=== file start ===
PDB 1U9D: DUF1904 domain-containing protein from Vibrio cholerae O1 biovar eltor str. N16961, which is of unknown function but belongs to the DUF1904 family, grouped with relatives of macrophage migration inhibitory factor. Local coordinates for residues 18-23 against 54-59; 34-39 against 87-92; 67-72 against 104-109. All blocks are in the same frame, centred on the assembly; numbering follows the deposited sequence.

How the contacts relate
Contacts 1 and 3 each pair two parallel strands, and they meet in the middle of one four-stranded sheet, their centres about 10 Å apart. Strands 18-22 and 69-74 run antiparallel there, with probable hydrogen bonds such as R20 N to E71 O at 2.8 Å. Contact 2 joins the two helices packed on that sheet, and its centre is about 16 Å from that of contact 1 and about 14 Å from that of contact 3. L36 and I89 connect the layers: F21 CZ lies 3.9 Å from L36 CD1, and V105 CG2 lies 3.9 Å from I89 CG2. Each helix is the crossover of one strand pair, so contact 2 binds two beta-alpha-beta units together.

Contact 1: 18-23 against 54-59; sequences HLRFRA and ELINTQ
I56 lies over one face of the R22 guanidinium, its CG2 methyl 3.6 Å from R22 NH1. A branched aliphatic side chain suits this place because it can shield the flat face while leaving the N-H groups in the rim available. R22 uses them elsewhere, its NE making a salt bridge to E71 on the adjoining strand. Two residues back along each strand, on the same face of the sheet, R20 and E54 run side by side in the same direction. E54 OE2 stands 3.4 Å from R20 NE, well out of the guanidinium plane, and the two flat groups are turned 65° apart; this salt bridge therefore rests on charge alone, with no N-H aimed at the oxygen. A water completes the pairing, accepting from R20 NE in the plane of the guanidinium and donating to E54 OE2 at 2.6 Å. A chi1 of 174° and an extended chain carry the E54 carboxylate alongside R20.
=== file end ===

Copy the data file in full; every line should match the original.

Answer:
PDB 1U9D: DUF1904 domain-containing protein from Vibrio cholerae O1 biovar eltor str. N16961, which is of unknown function but belongs to the DUF1904 family, grouped with relatives of macrophage migration inhibitory factor. Local coordinates for residues 18-23 against 54-59; 34-39 against 87-92; 67-72 against 104-109. All blocks are in the same frame, centred on the assembly; numbering follows the deposited sequence.

How the contacts relate
Contacts 1 and 3 each pair two parallel strands, and they meet in the middle of one four-stranded sheet, their centres about 10 Å apart. Strands 18-22 and 69-74 run antiparallel there, with probable hydrogen bonds such as R20 N to E71 O at 2.8 Å. Contact 2 joins the two helices packed on that sheet, and its centre is about 16 Å from that of contact 1 and about 14 Å from that of contact 3. L36 and I89 connect the layers: F21 CZ lies 3.9 Å from L36 CD1, and V105 CG2 lies 3.9 Å from I89 CG2. Each helix is the crossover of one strand pair, so contact 2 binds two beta-alpha-beta units together.

Contact 1: 18-23 against 54-59; sequences HLRFRA and ELINTQ
I56 lies over one face of the R22 guanidinium, its CG2 methyl 3.6 Å from R22 NH1. A branched aliphatic side chain suits this place because it can shield the flat face while leaving the N-H groups in the rim available. R22 uses them elsewhere, its NE making a salt bridge to E71 on the adjoining strand. Two residues back along each strand, on the same face of the sheet, R20 and E54 run side by side in the same direction. E54 OE2 stands 3.4 Å from R20 NE, well out of the guanidinium plane, and the two flat groups are turned 65° apart; this salt bridge therefore rests on charge alone, with no N-H aimed at the oxygen. A water completes the pairing, accepting from R20 NE in the plane of the guanidinium and donating to E54 OE2 at 2.6 Å. A chi1 of 174° and an extended chain carry the E54 carboxylate alongside R20.